Transatlantic Security-3.jpg

 

February 23, 2021, 6:30 p.m.

Online via Zoom

 

According to EU Commission President Dr. Ursula von der Leyen, Europe now has “a friend in the White House”. While many Europeans will share this sentiment, existing transatlantic security issues remain yet to be solved: on questions of NATO burden sharing (the infamous “2 %”), energy security (Nord Stream II), cyber security (Huawei), and possible troop movements within Europe, US President Joe Biden will without a doubt change the rhetoric, but not necessarily the entire substance of the conversation. In parallel, French advances at European Strategic Autonomy grow stronger beyond its national borders and may offer an alternative to the crumbling post-World War II order.

Against this background, an international round of transatlantic experts will discuss past, current, and future challenges – and opportunities – for transatlantic security.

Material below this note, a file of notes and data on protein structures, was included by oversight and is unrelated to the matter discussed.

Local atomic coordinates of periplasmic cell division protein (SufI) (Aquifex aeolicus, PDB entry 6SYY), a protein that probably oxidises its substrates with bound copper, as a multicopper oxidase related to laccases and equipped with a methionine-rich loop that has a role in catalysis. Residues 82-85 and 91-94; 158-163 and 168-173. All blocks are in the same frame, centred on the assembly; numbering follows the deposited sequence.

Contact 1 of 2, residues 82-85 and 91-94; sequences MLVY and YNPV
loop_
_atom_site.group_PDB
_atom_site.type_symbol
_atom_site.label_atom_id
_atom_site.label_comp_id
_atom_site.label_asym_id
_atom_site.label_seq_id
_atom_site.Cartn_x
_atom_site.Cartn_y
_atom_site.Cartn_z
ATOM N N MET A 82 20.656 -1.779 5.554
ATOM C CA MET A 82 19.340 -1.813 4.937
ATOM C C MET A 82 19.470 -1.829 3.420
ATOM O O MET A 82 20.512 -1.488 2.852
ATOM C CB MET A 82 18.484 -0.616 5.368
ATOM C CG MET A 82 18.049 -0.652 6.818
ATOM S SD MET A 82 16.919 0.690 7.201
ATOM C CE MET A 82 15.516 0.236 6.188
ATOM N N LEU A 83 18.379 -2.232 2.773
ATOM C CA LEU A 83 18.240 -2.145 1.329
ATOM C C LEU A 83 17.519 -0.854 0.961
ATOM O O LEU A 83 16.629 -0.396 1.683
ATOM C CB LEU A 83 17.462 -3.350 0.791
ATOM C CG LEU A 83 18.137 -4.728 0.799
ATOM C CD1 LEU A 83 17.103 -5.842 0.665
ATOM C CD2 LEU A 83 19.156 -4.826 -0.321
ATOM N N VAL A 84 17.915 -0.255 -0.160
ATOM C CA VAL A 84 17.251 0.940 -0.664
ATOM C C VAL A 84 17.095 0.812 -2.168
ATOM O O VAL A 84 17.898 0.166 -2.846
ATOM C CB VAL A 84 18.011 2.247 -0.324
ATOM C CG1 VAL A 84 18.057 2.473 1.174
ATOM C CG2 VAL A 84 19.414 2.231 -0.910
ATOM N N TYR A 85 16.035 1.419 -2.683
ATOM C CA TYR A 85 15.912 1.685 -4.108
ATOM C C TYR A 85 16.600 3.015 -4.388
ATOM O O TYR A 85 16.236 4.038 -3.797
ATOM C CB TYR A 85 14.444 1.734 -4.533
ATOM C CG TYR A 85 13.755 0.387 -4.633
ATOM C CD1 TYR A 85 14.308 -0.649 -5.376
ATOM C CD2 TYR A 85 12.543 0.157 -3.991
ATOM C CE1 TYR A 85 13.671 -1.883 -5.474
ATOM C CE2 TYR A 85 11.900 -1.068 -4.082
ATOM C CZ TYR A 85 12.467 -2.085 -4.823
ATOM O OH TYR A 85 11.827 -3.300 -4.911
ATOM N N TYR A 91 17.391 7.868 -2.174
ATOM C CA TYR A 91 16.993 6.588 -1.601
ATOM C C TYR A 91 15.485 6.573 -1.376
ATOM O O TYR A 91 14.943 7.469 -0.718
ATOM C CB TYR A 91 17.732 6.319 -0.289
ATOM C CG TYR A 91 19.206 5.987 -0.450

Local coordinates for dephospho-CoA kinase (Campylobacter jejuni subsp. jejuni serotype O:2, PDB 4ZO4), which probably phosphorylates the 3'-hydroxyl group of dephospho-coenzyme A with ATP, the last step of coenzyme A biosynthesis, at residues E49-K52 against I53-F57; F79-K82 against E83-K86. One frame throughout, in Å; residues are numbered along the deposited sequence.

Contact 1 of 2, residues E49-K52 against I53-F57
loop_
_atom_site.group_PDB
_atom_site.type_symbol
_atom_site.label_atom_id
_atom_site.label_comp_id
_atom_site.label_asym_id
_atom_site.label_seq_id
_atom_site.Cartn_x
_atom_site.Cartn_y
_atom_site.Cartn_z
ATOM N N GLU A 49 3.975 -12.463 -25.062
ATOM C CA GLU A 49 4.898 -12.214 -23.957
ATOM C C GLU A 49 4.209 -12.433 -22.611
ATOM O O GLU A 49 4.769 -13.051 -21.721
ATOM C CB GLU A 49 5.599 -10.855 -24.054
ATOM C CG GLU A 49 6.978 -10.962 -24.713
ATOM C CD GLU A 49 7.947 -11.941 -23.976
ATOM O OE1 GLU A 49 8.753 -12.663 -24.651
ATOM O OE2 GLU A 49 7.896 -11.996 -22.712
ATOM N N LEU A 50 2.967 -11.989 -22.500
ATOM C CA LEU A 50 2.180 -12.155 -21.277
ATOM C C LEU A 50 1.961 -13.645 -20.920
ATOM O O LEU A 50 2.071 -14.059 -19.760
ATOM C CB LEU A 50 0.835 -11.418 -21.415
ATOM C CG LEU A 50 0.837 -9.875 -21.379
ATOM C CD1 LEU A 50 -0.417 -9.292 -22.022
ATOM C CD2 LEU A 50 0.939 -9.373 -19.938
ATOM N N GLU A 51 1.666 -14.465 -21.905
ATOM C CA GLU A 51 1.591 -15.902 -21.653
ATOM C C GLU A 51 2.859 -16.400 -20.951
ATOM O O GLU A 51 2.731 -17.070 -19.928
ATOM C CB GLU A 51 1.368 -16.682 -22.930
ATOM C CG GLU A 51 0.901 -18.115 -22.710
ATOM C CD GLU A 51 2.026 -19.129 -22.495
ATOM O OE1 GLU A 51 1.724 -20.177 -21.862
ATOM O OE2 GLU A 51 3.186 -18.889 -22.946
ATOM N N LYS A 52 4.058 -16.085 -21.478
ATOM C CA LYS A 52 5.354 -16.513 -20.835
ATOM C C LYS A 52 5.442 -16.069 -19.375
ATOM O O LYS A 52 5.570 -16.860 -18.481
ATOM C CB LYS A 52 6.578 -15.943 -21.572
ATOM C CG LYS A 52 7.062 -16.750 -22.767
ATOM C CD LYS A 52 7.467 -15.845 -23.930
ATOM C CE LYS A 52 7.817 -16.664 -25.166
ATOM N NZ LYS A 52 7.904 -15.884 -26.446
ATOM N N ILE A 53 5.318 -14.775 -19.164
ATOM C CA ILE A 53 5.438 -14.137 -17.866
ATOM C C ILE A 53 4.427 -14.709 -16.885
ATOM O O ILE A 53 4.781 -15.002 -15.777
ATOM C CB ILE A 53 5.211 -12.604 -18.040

Participants
Hans H. Stein

Director, Representation of the State of North Rhine-Westphalia to the European Union, Brussels

LTG (Ret.) Ben Hodges
Pershing Chair in Strategic Studies, Center for European Policy Analysis (CEPA)

Dr. Bruno Tertrais
Deputy Director, Fondation pour la Recherche Stratégique, Paris

Moderation
Sumi Somaskanda

Journalist, Senior News Anchor for DW News (Deutsche Welle)

In cooperation with "AmerikaHaus NRW e.V.", the "Friedrich-Naumann-Stiftung für die Freiheit" and the Cultural Service of the French Embassy in Germany.

January 11, 2021 | The West also lies in the East. What a European initiative in the "Indo-Pacific" could look like (Lecture Series "German-French Strategic Dialogue")

2.pngJanuary 11, 2021, 18:15 CET

Lecture is held in English and French

Keynote (in English):

Prof. Dr. Maximilian Mayer,
Professor at the Center for Advanced Security, Strategic and Integration Studies (CASSIS)

Discussion (in French):

Elie Tenenbaum,
Research Fellow at the Security Studies Center, coordinator of the Defense Research Unit (LRD) of the French Institute of International Relations (IFRI)

Prof. Dr. Ludger Kühnhardt,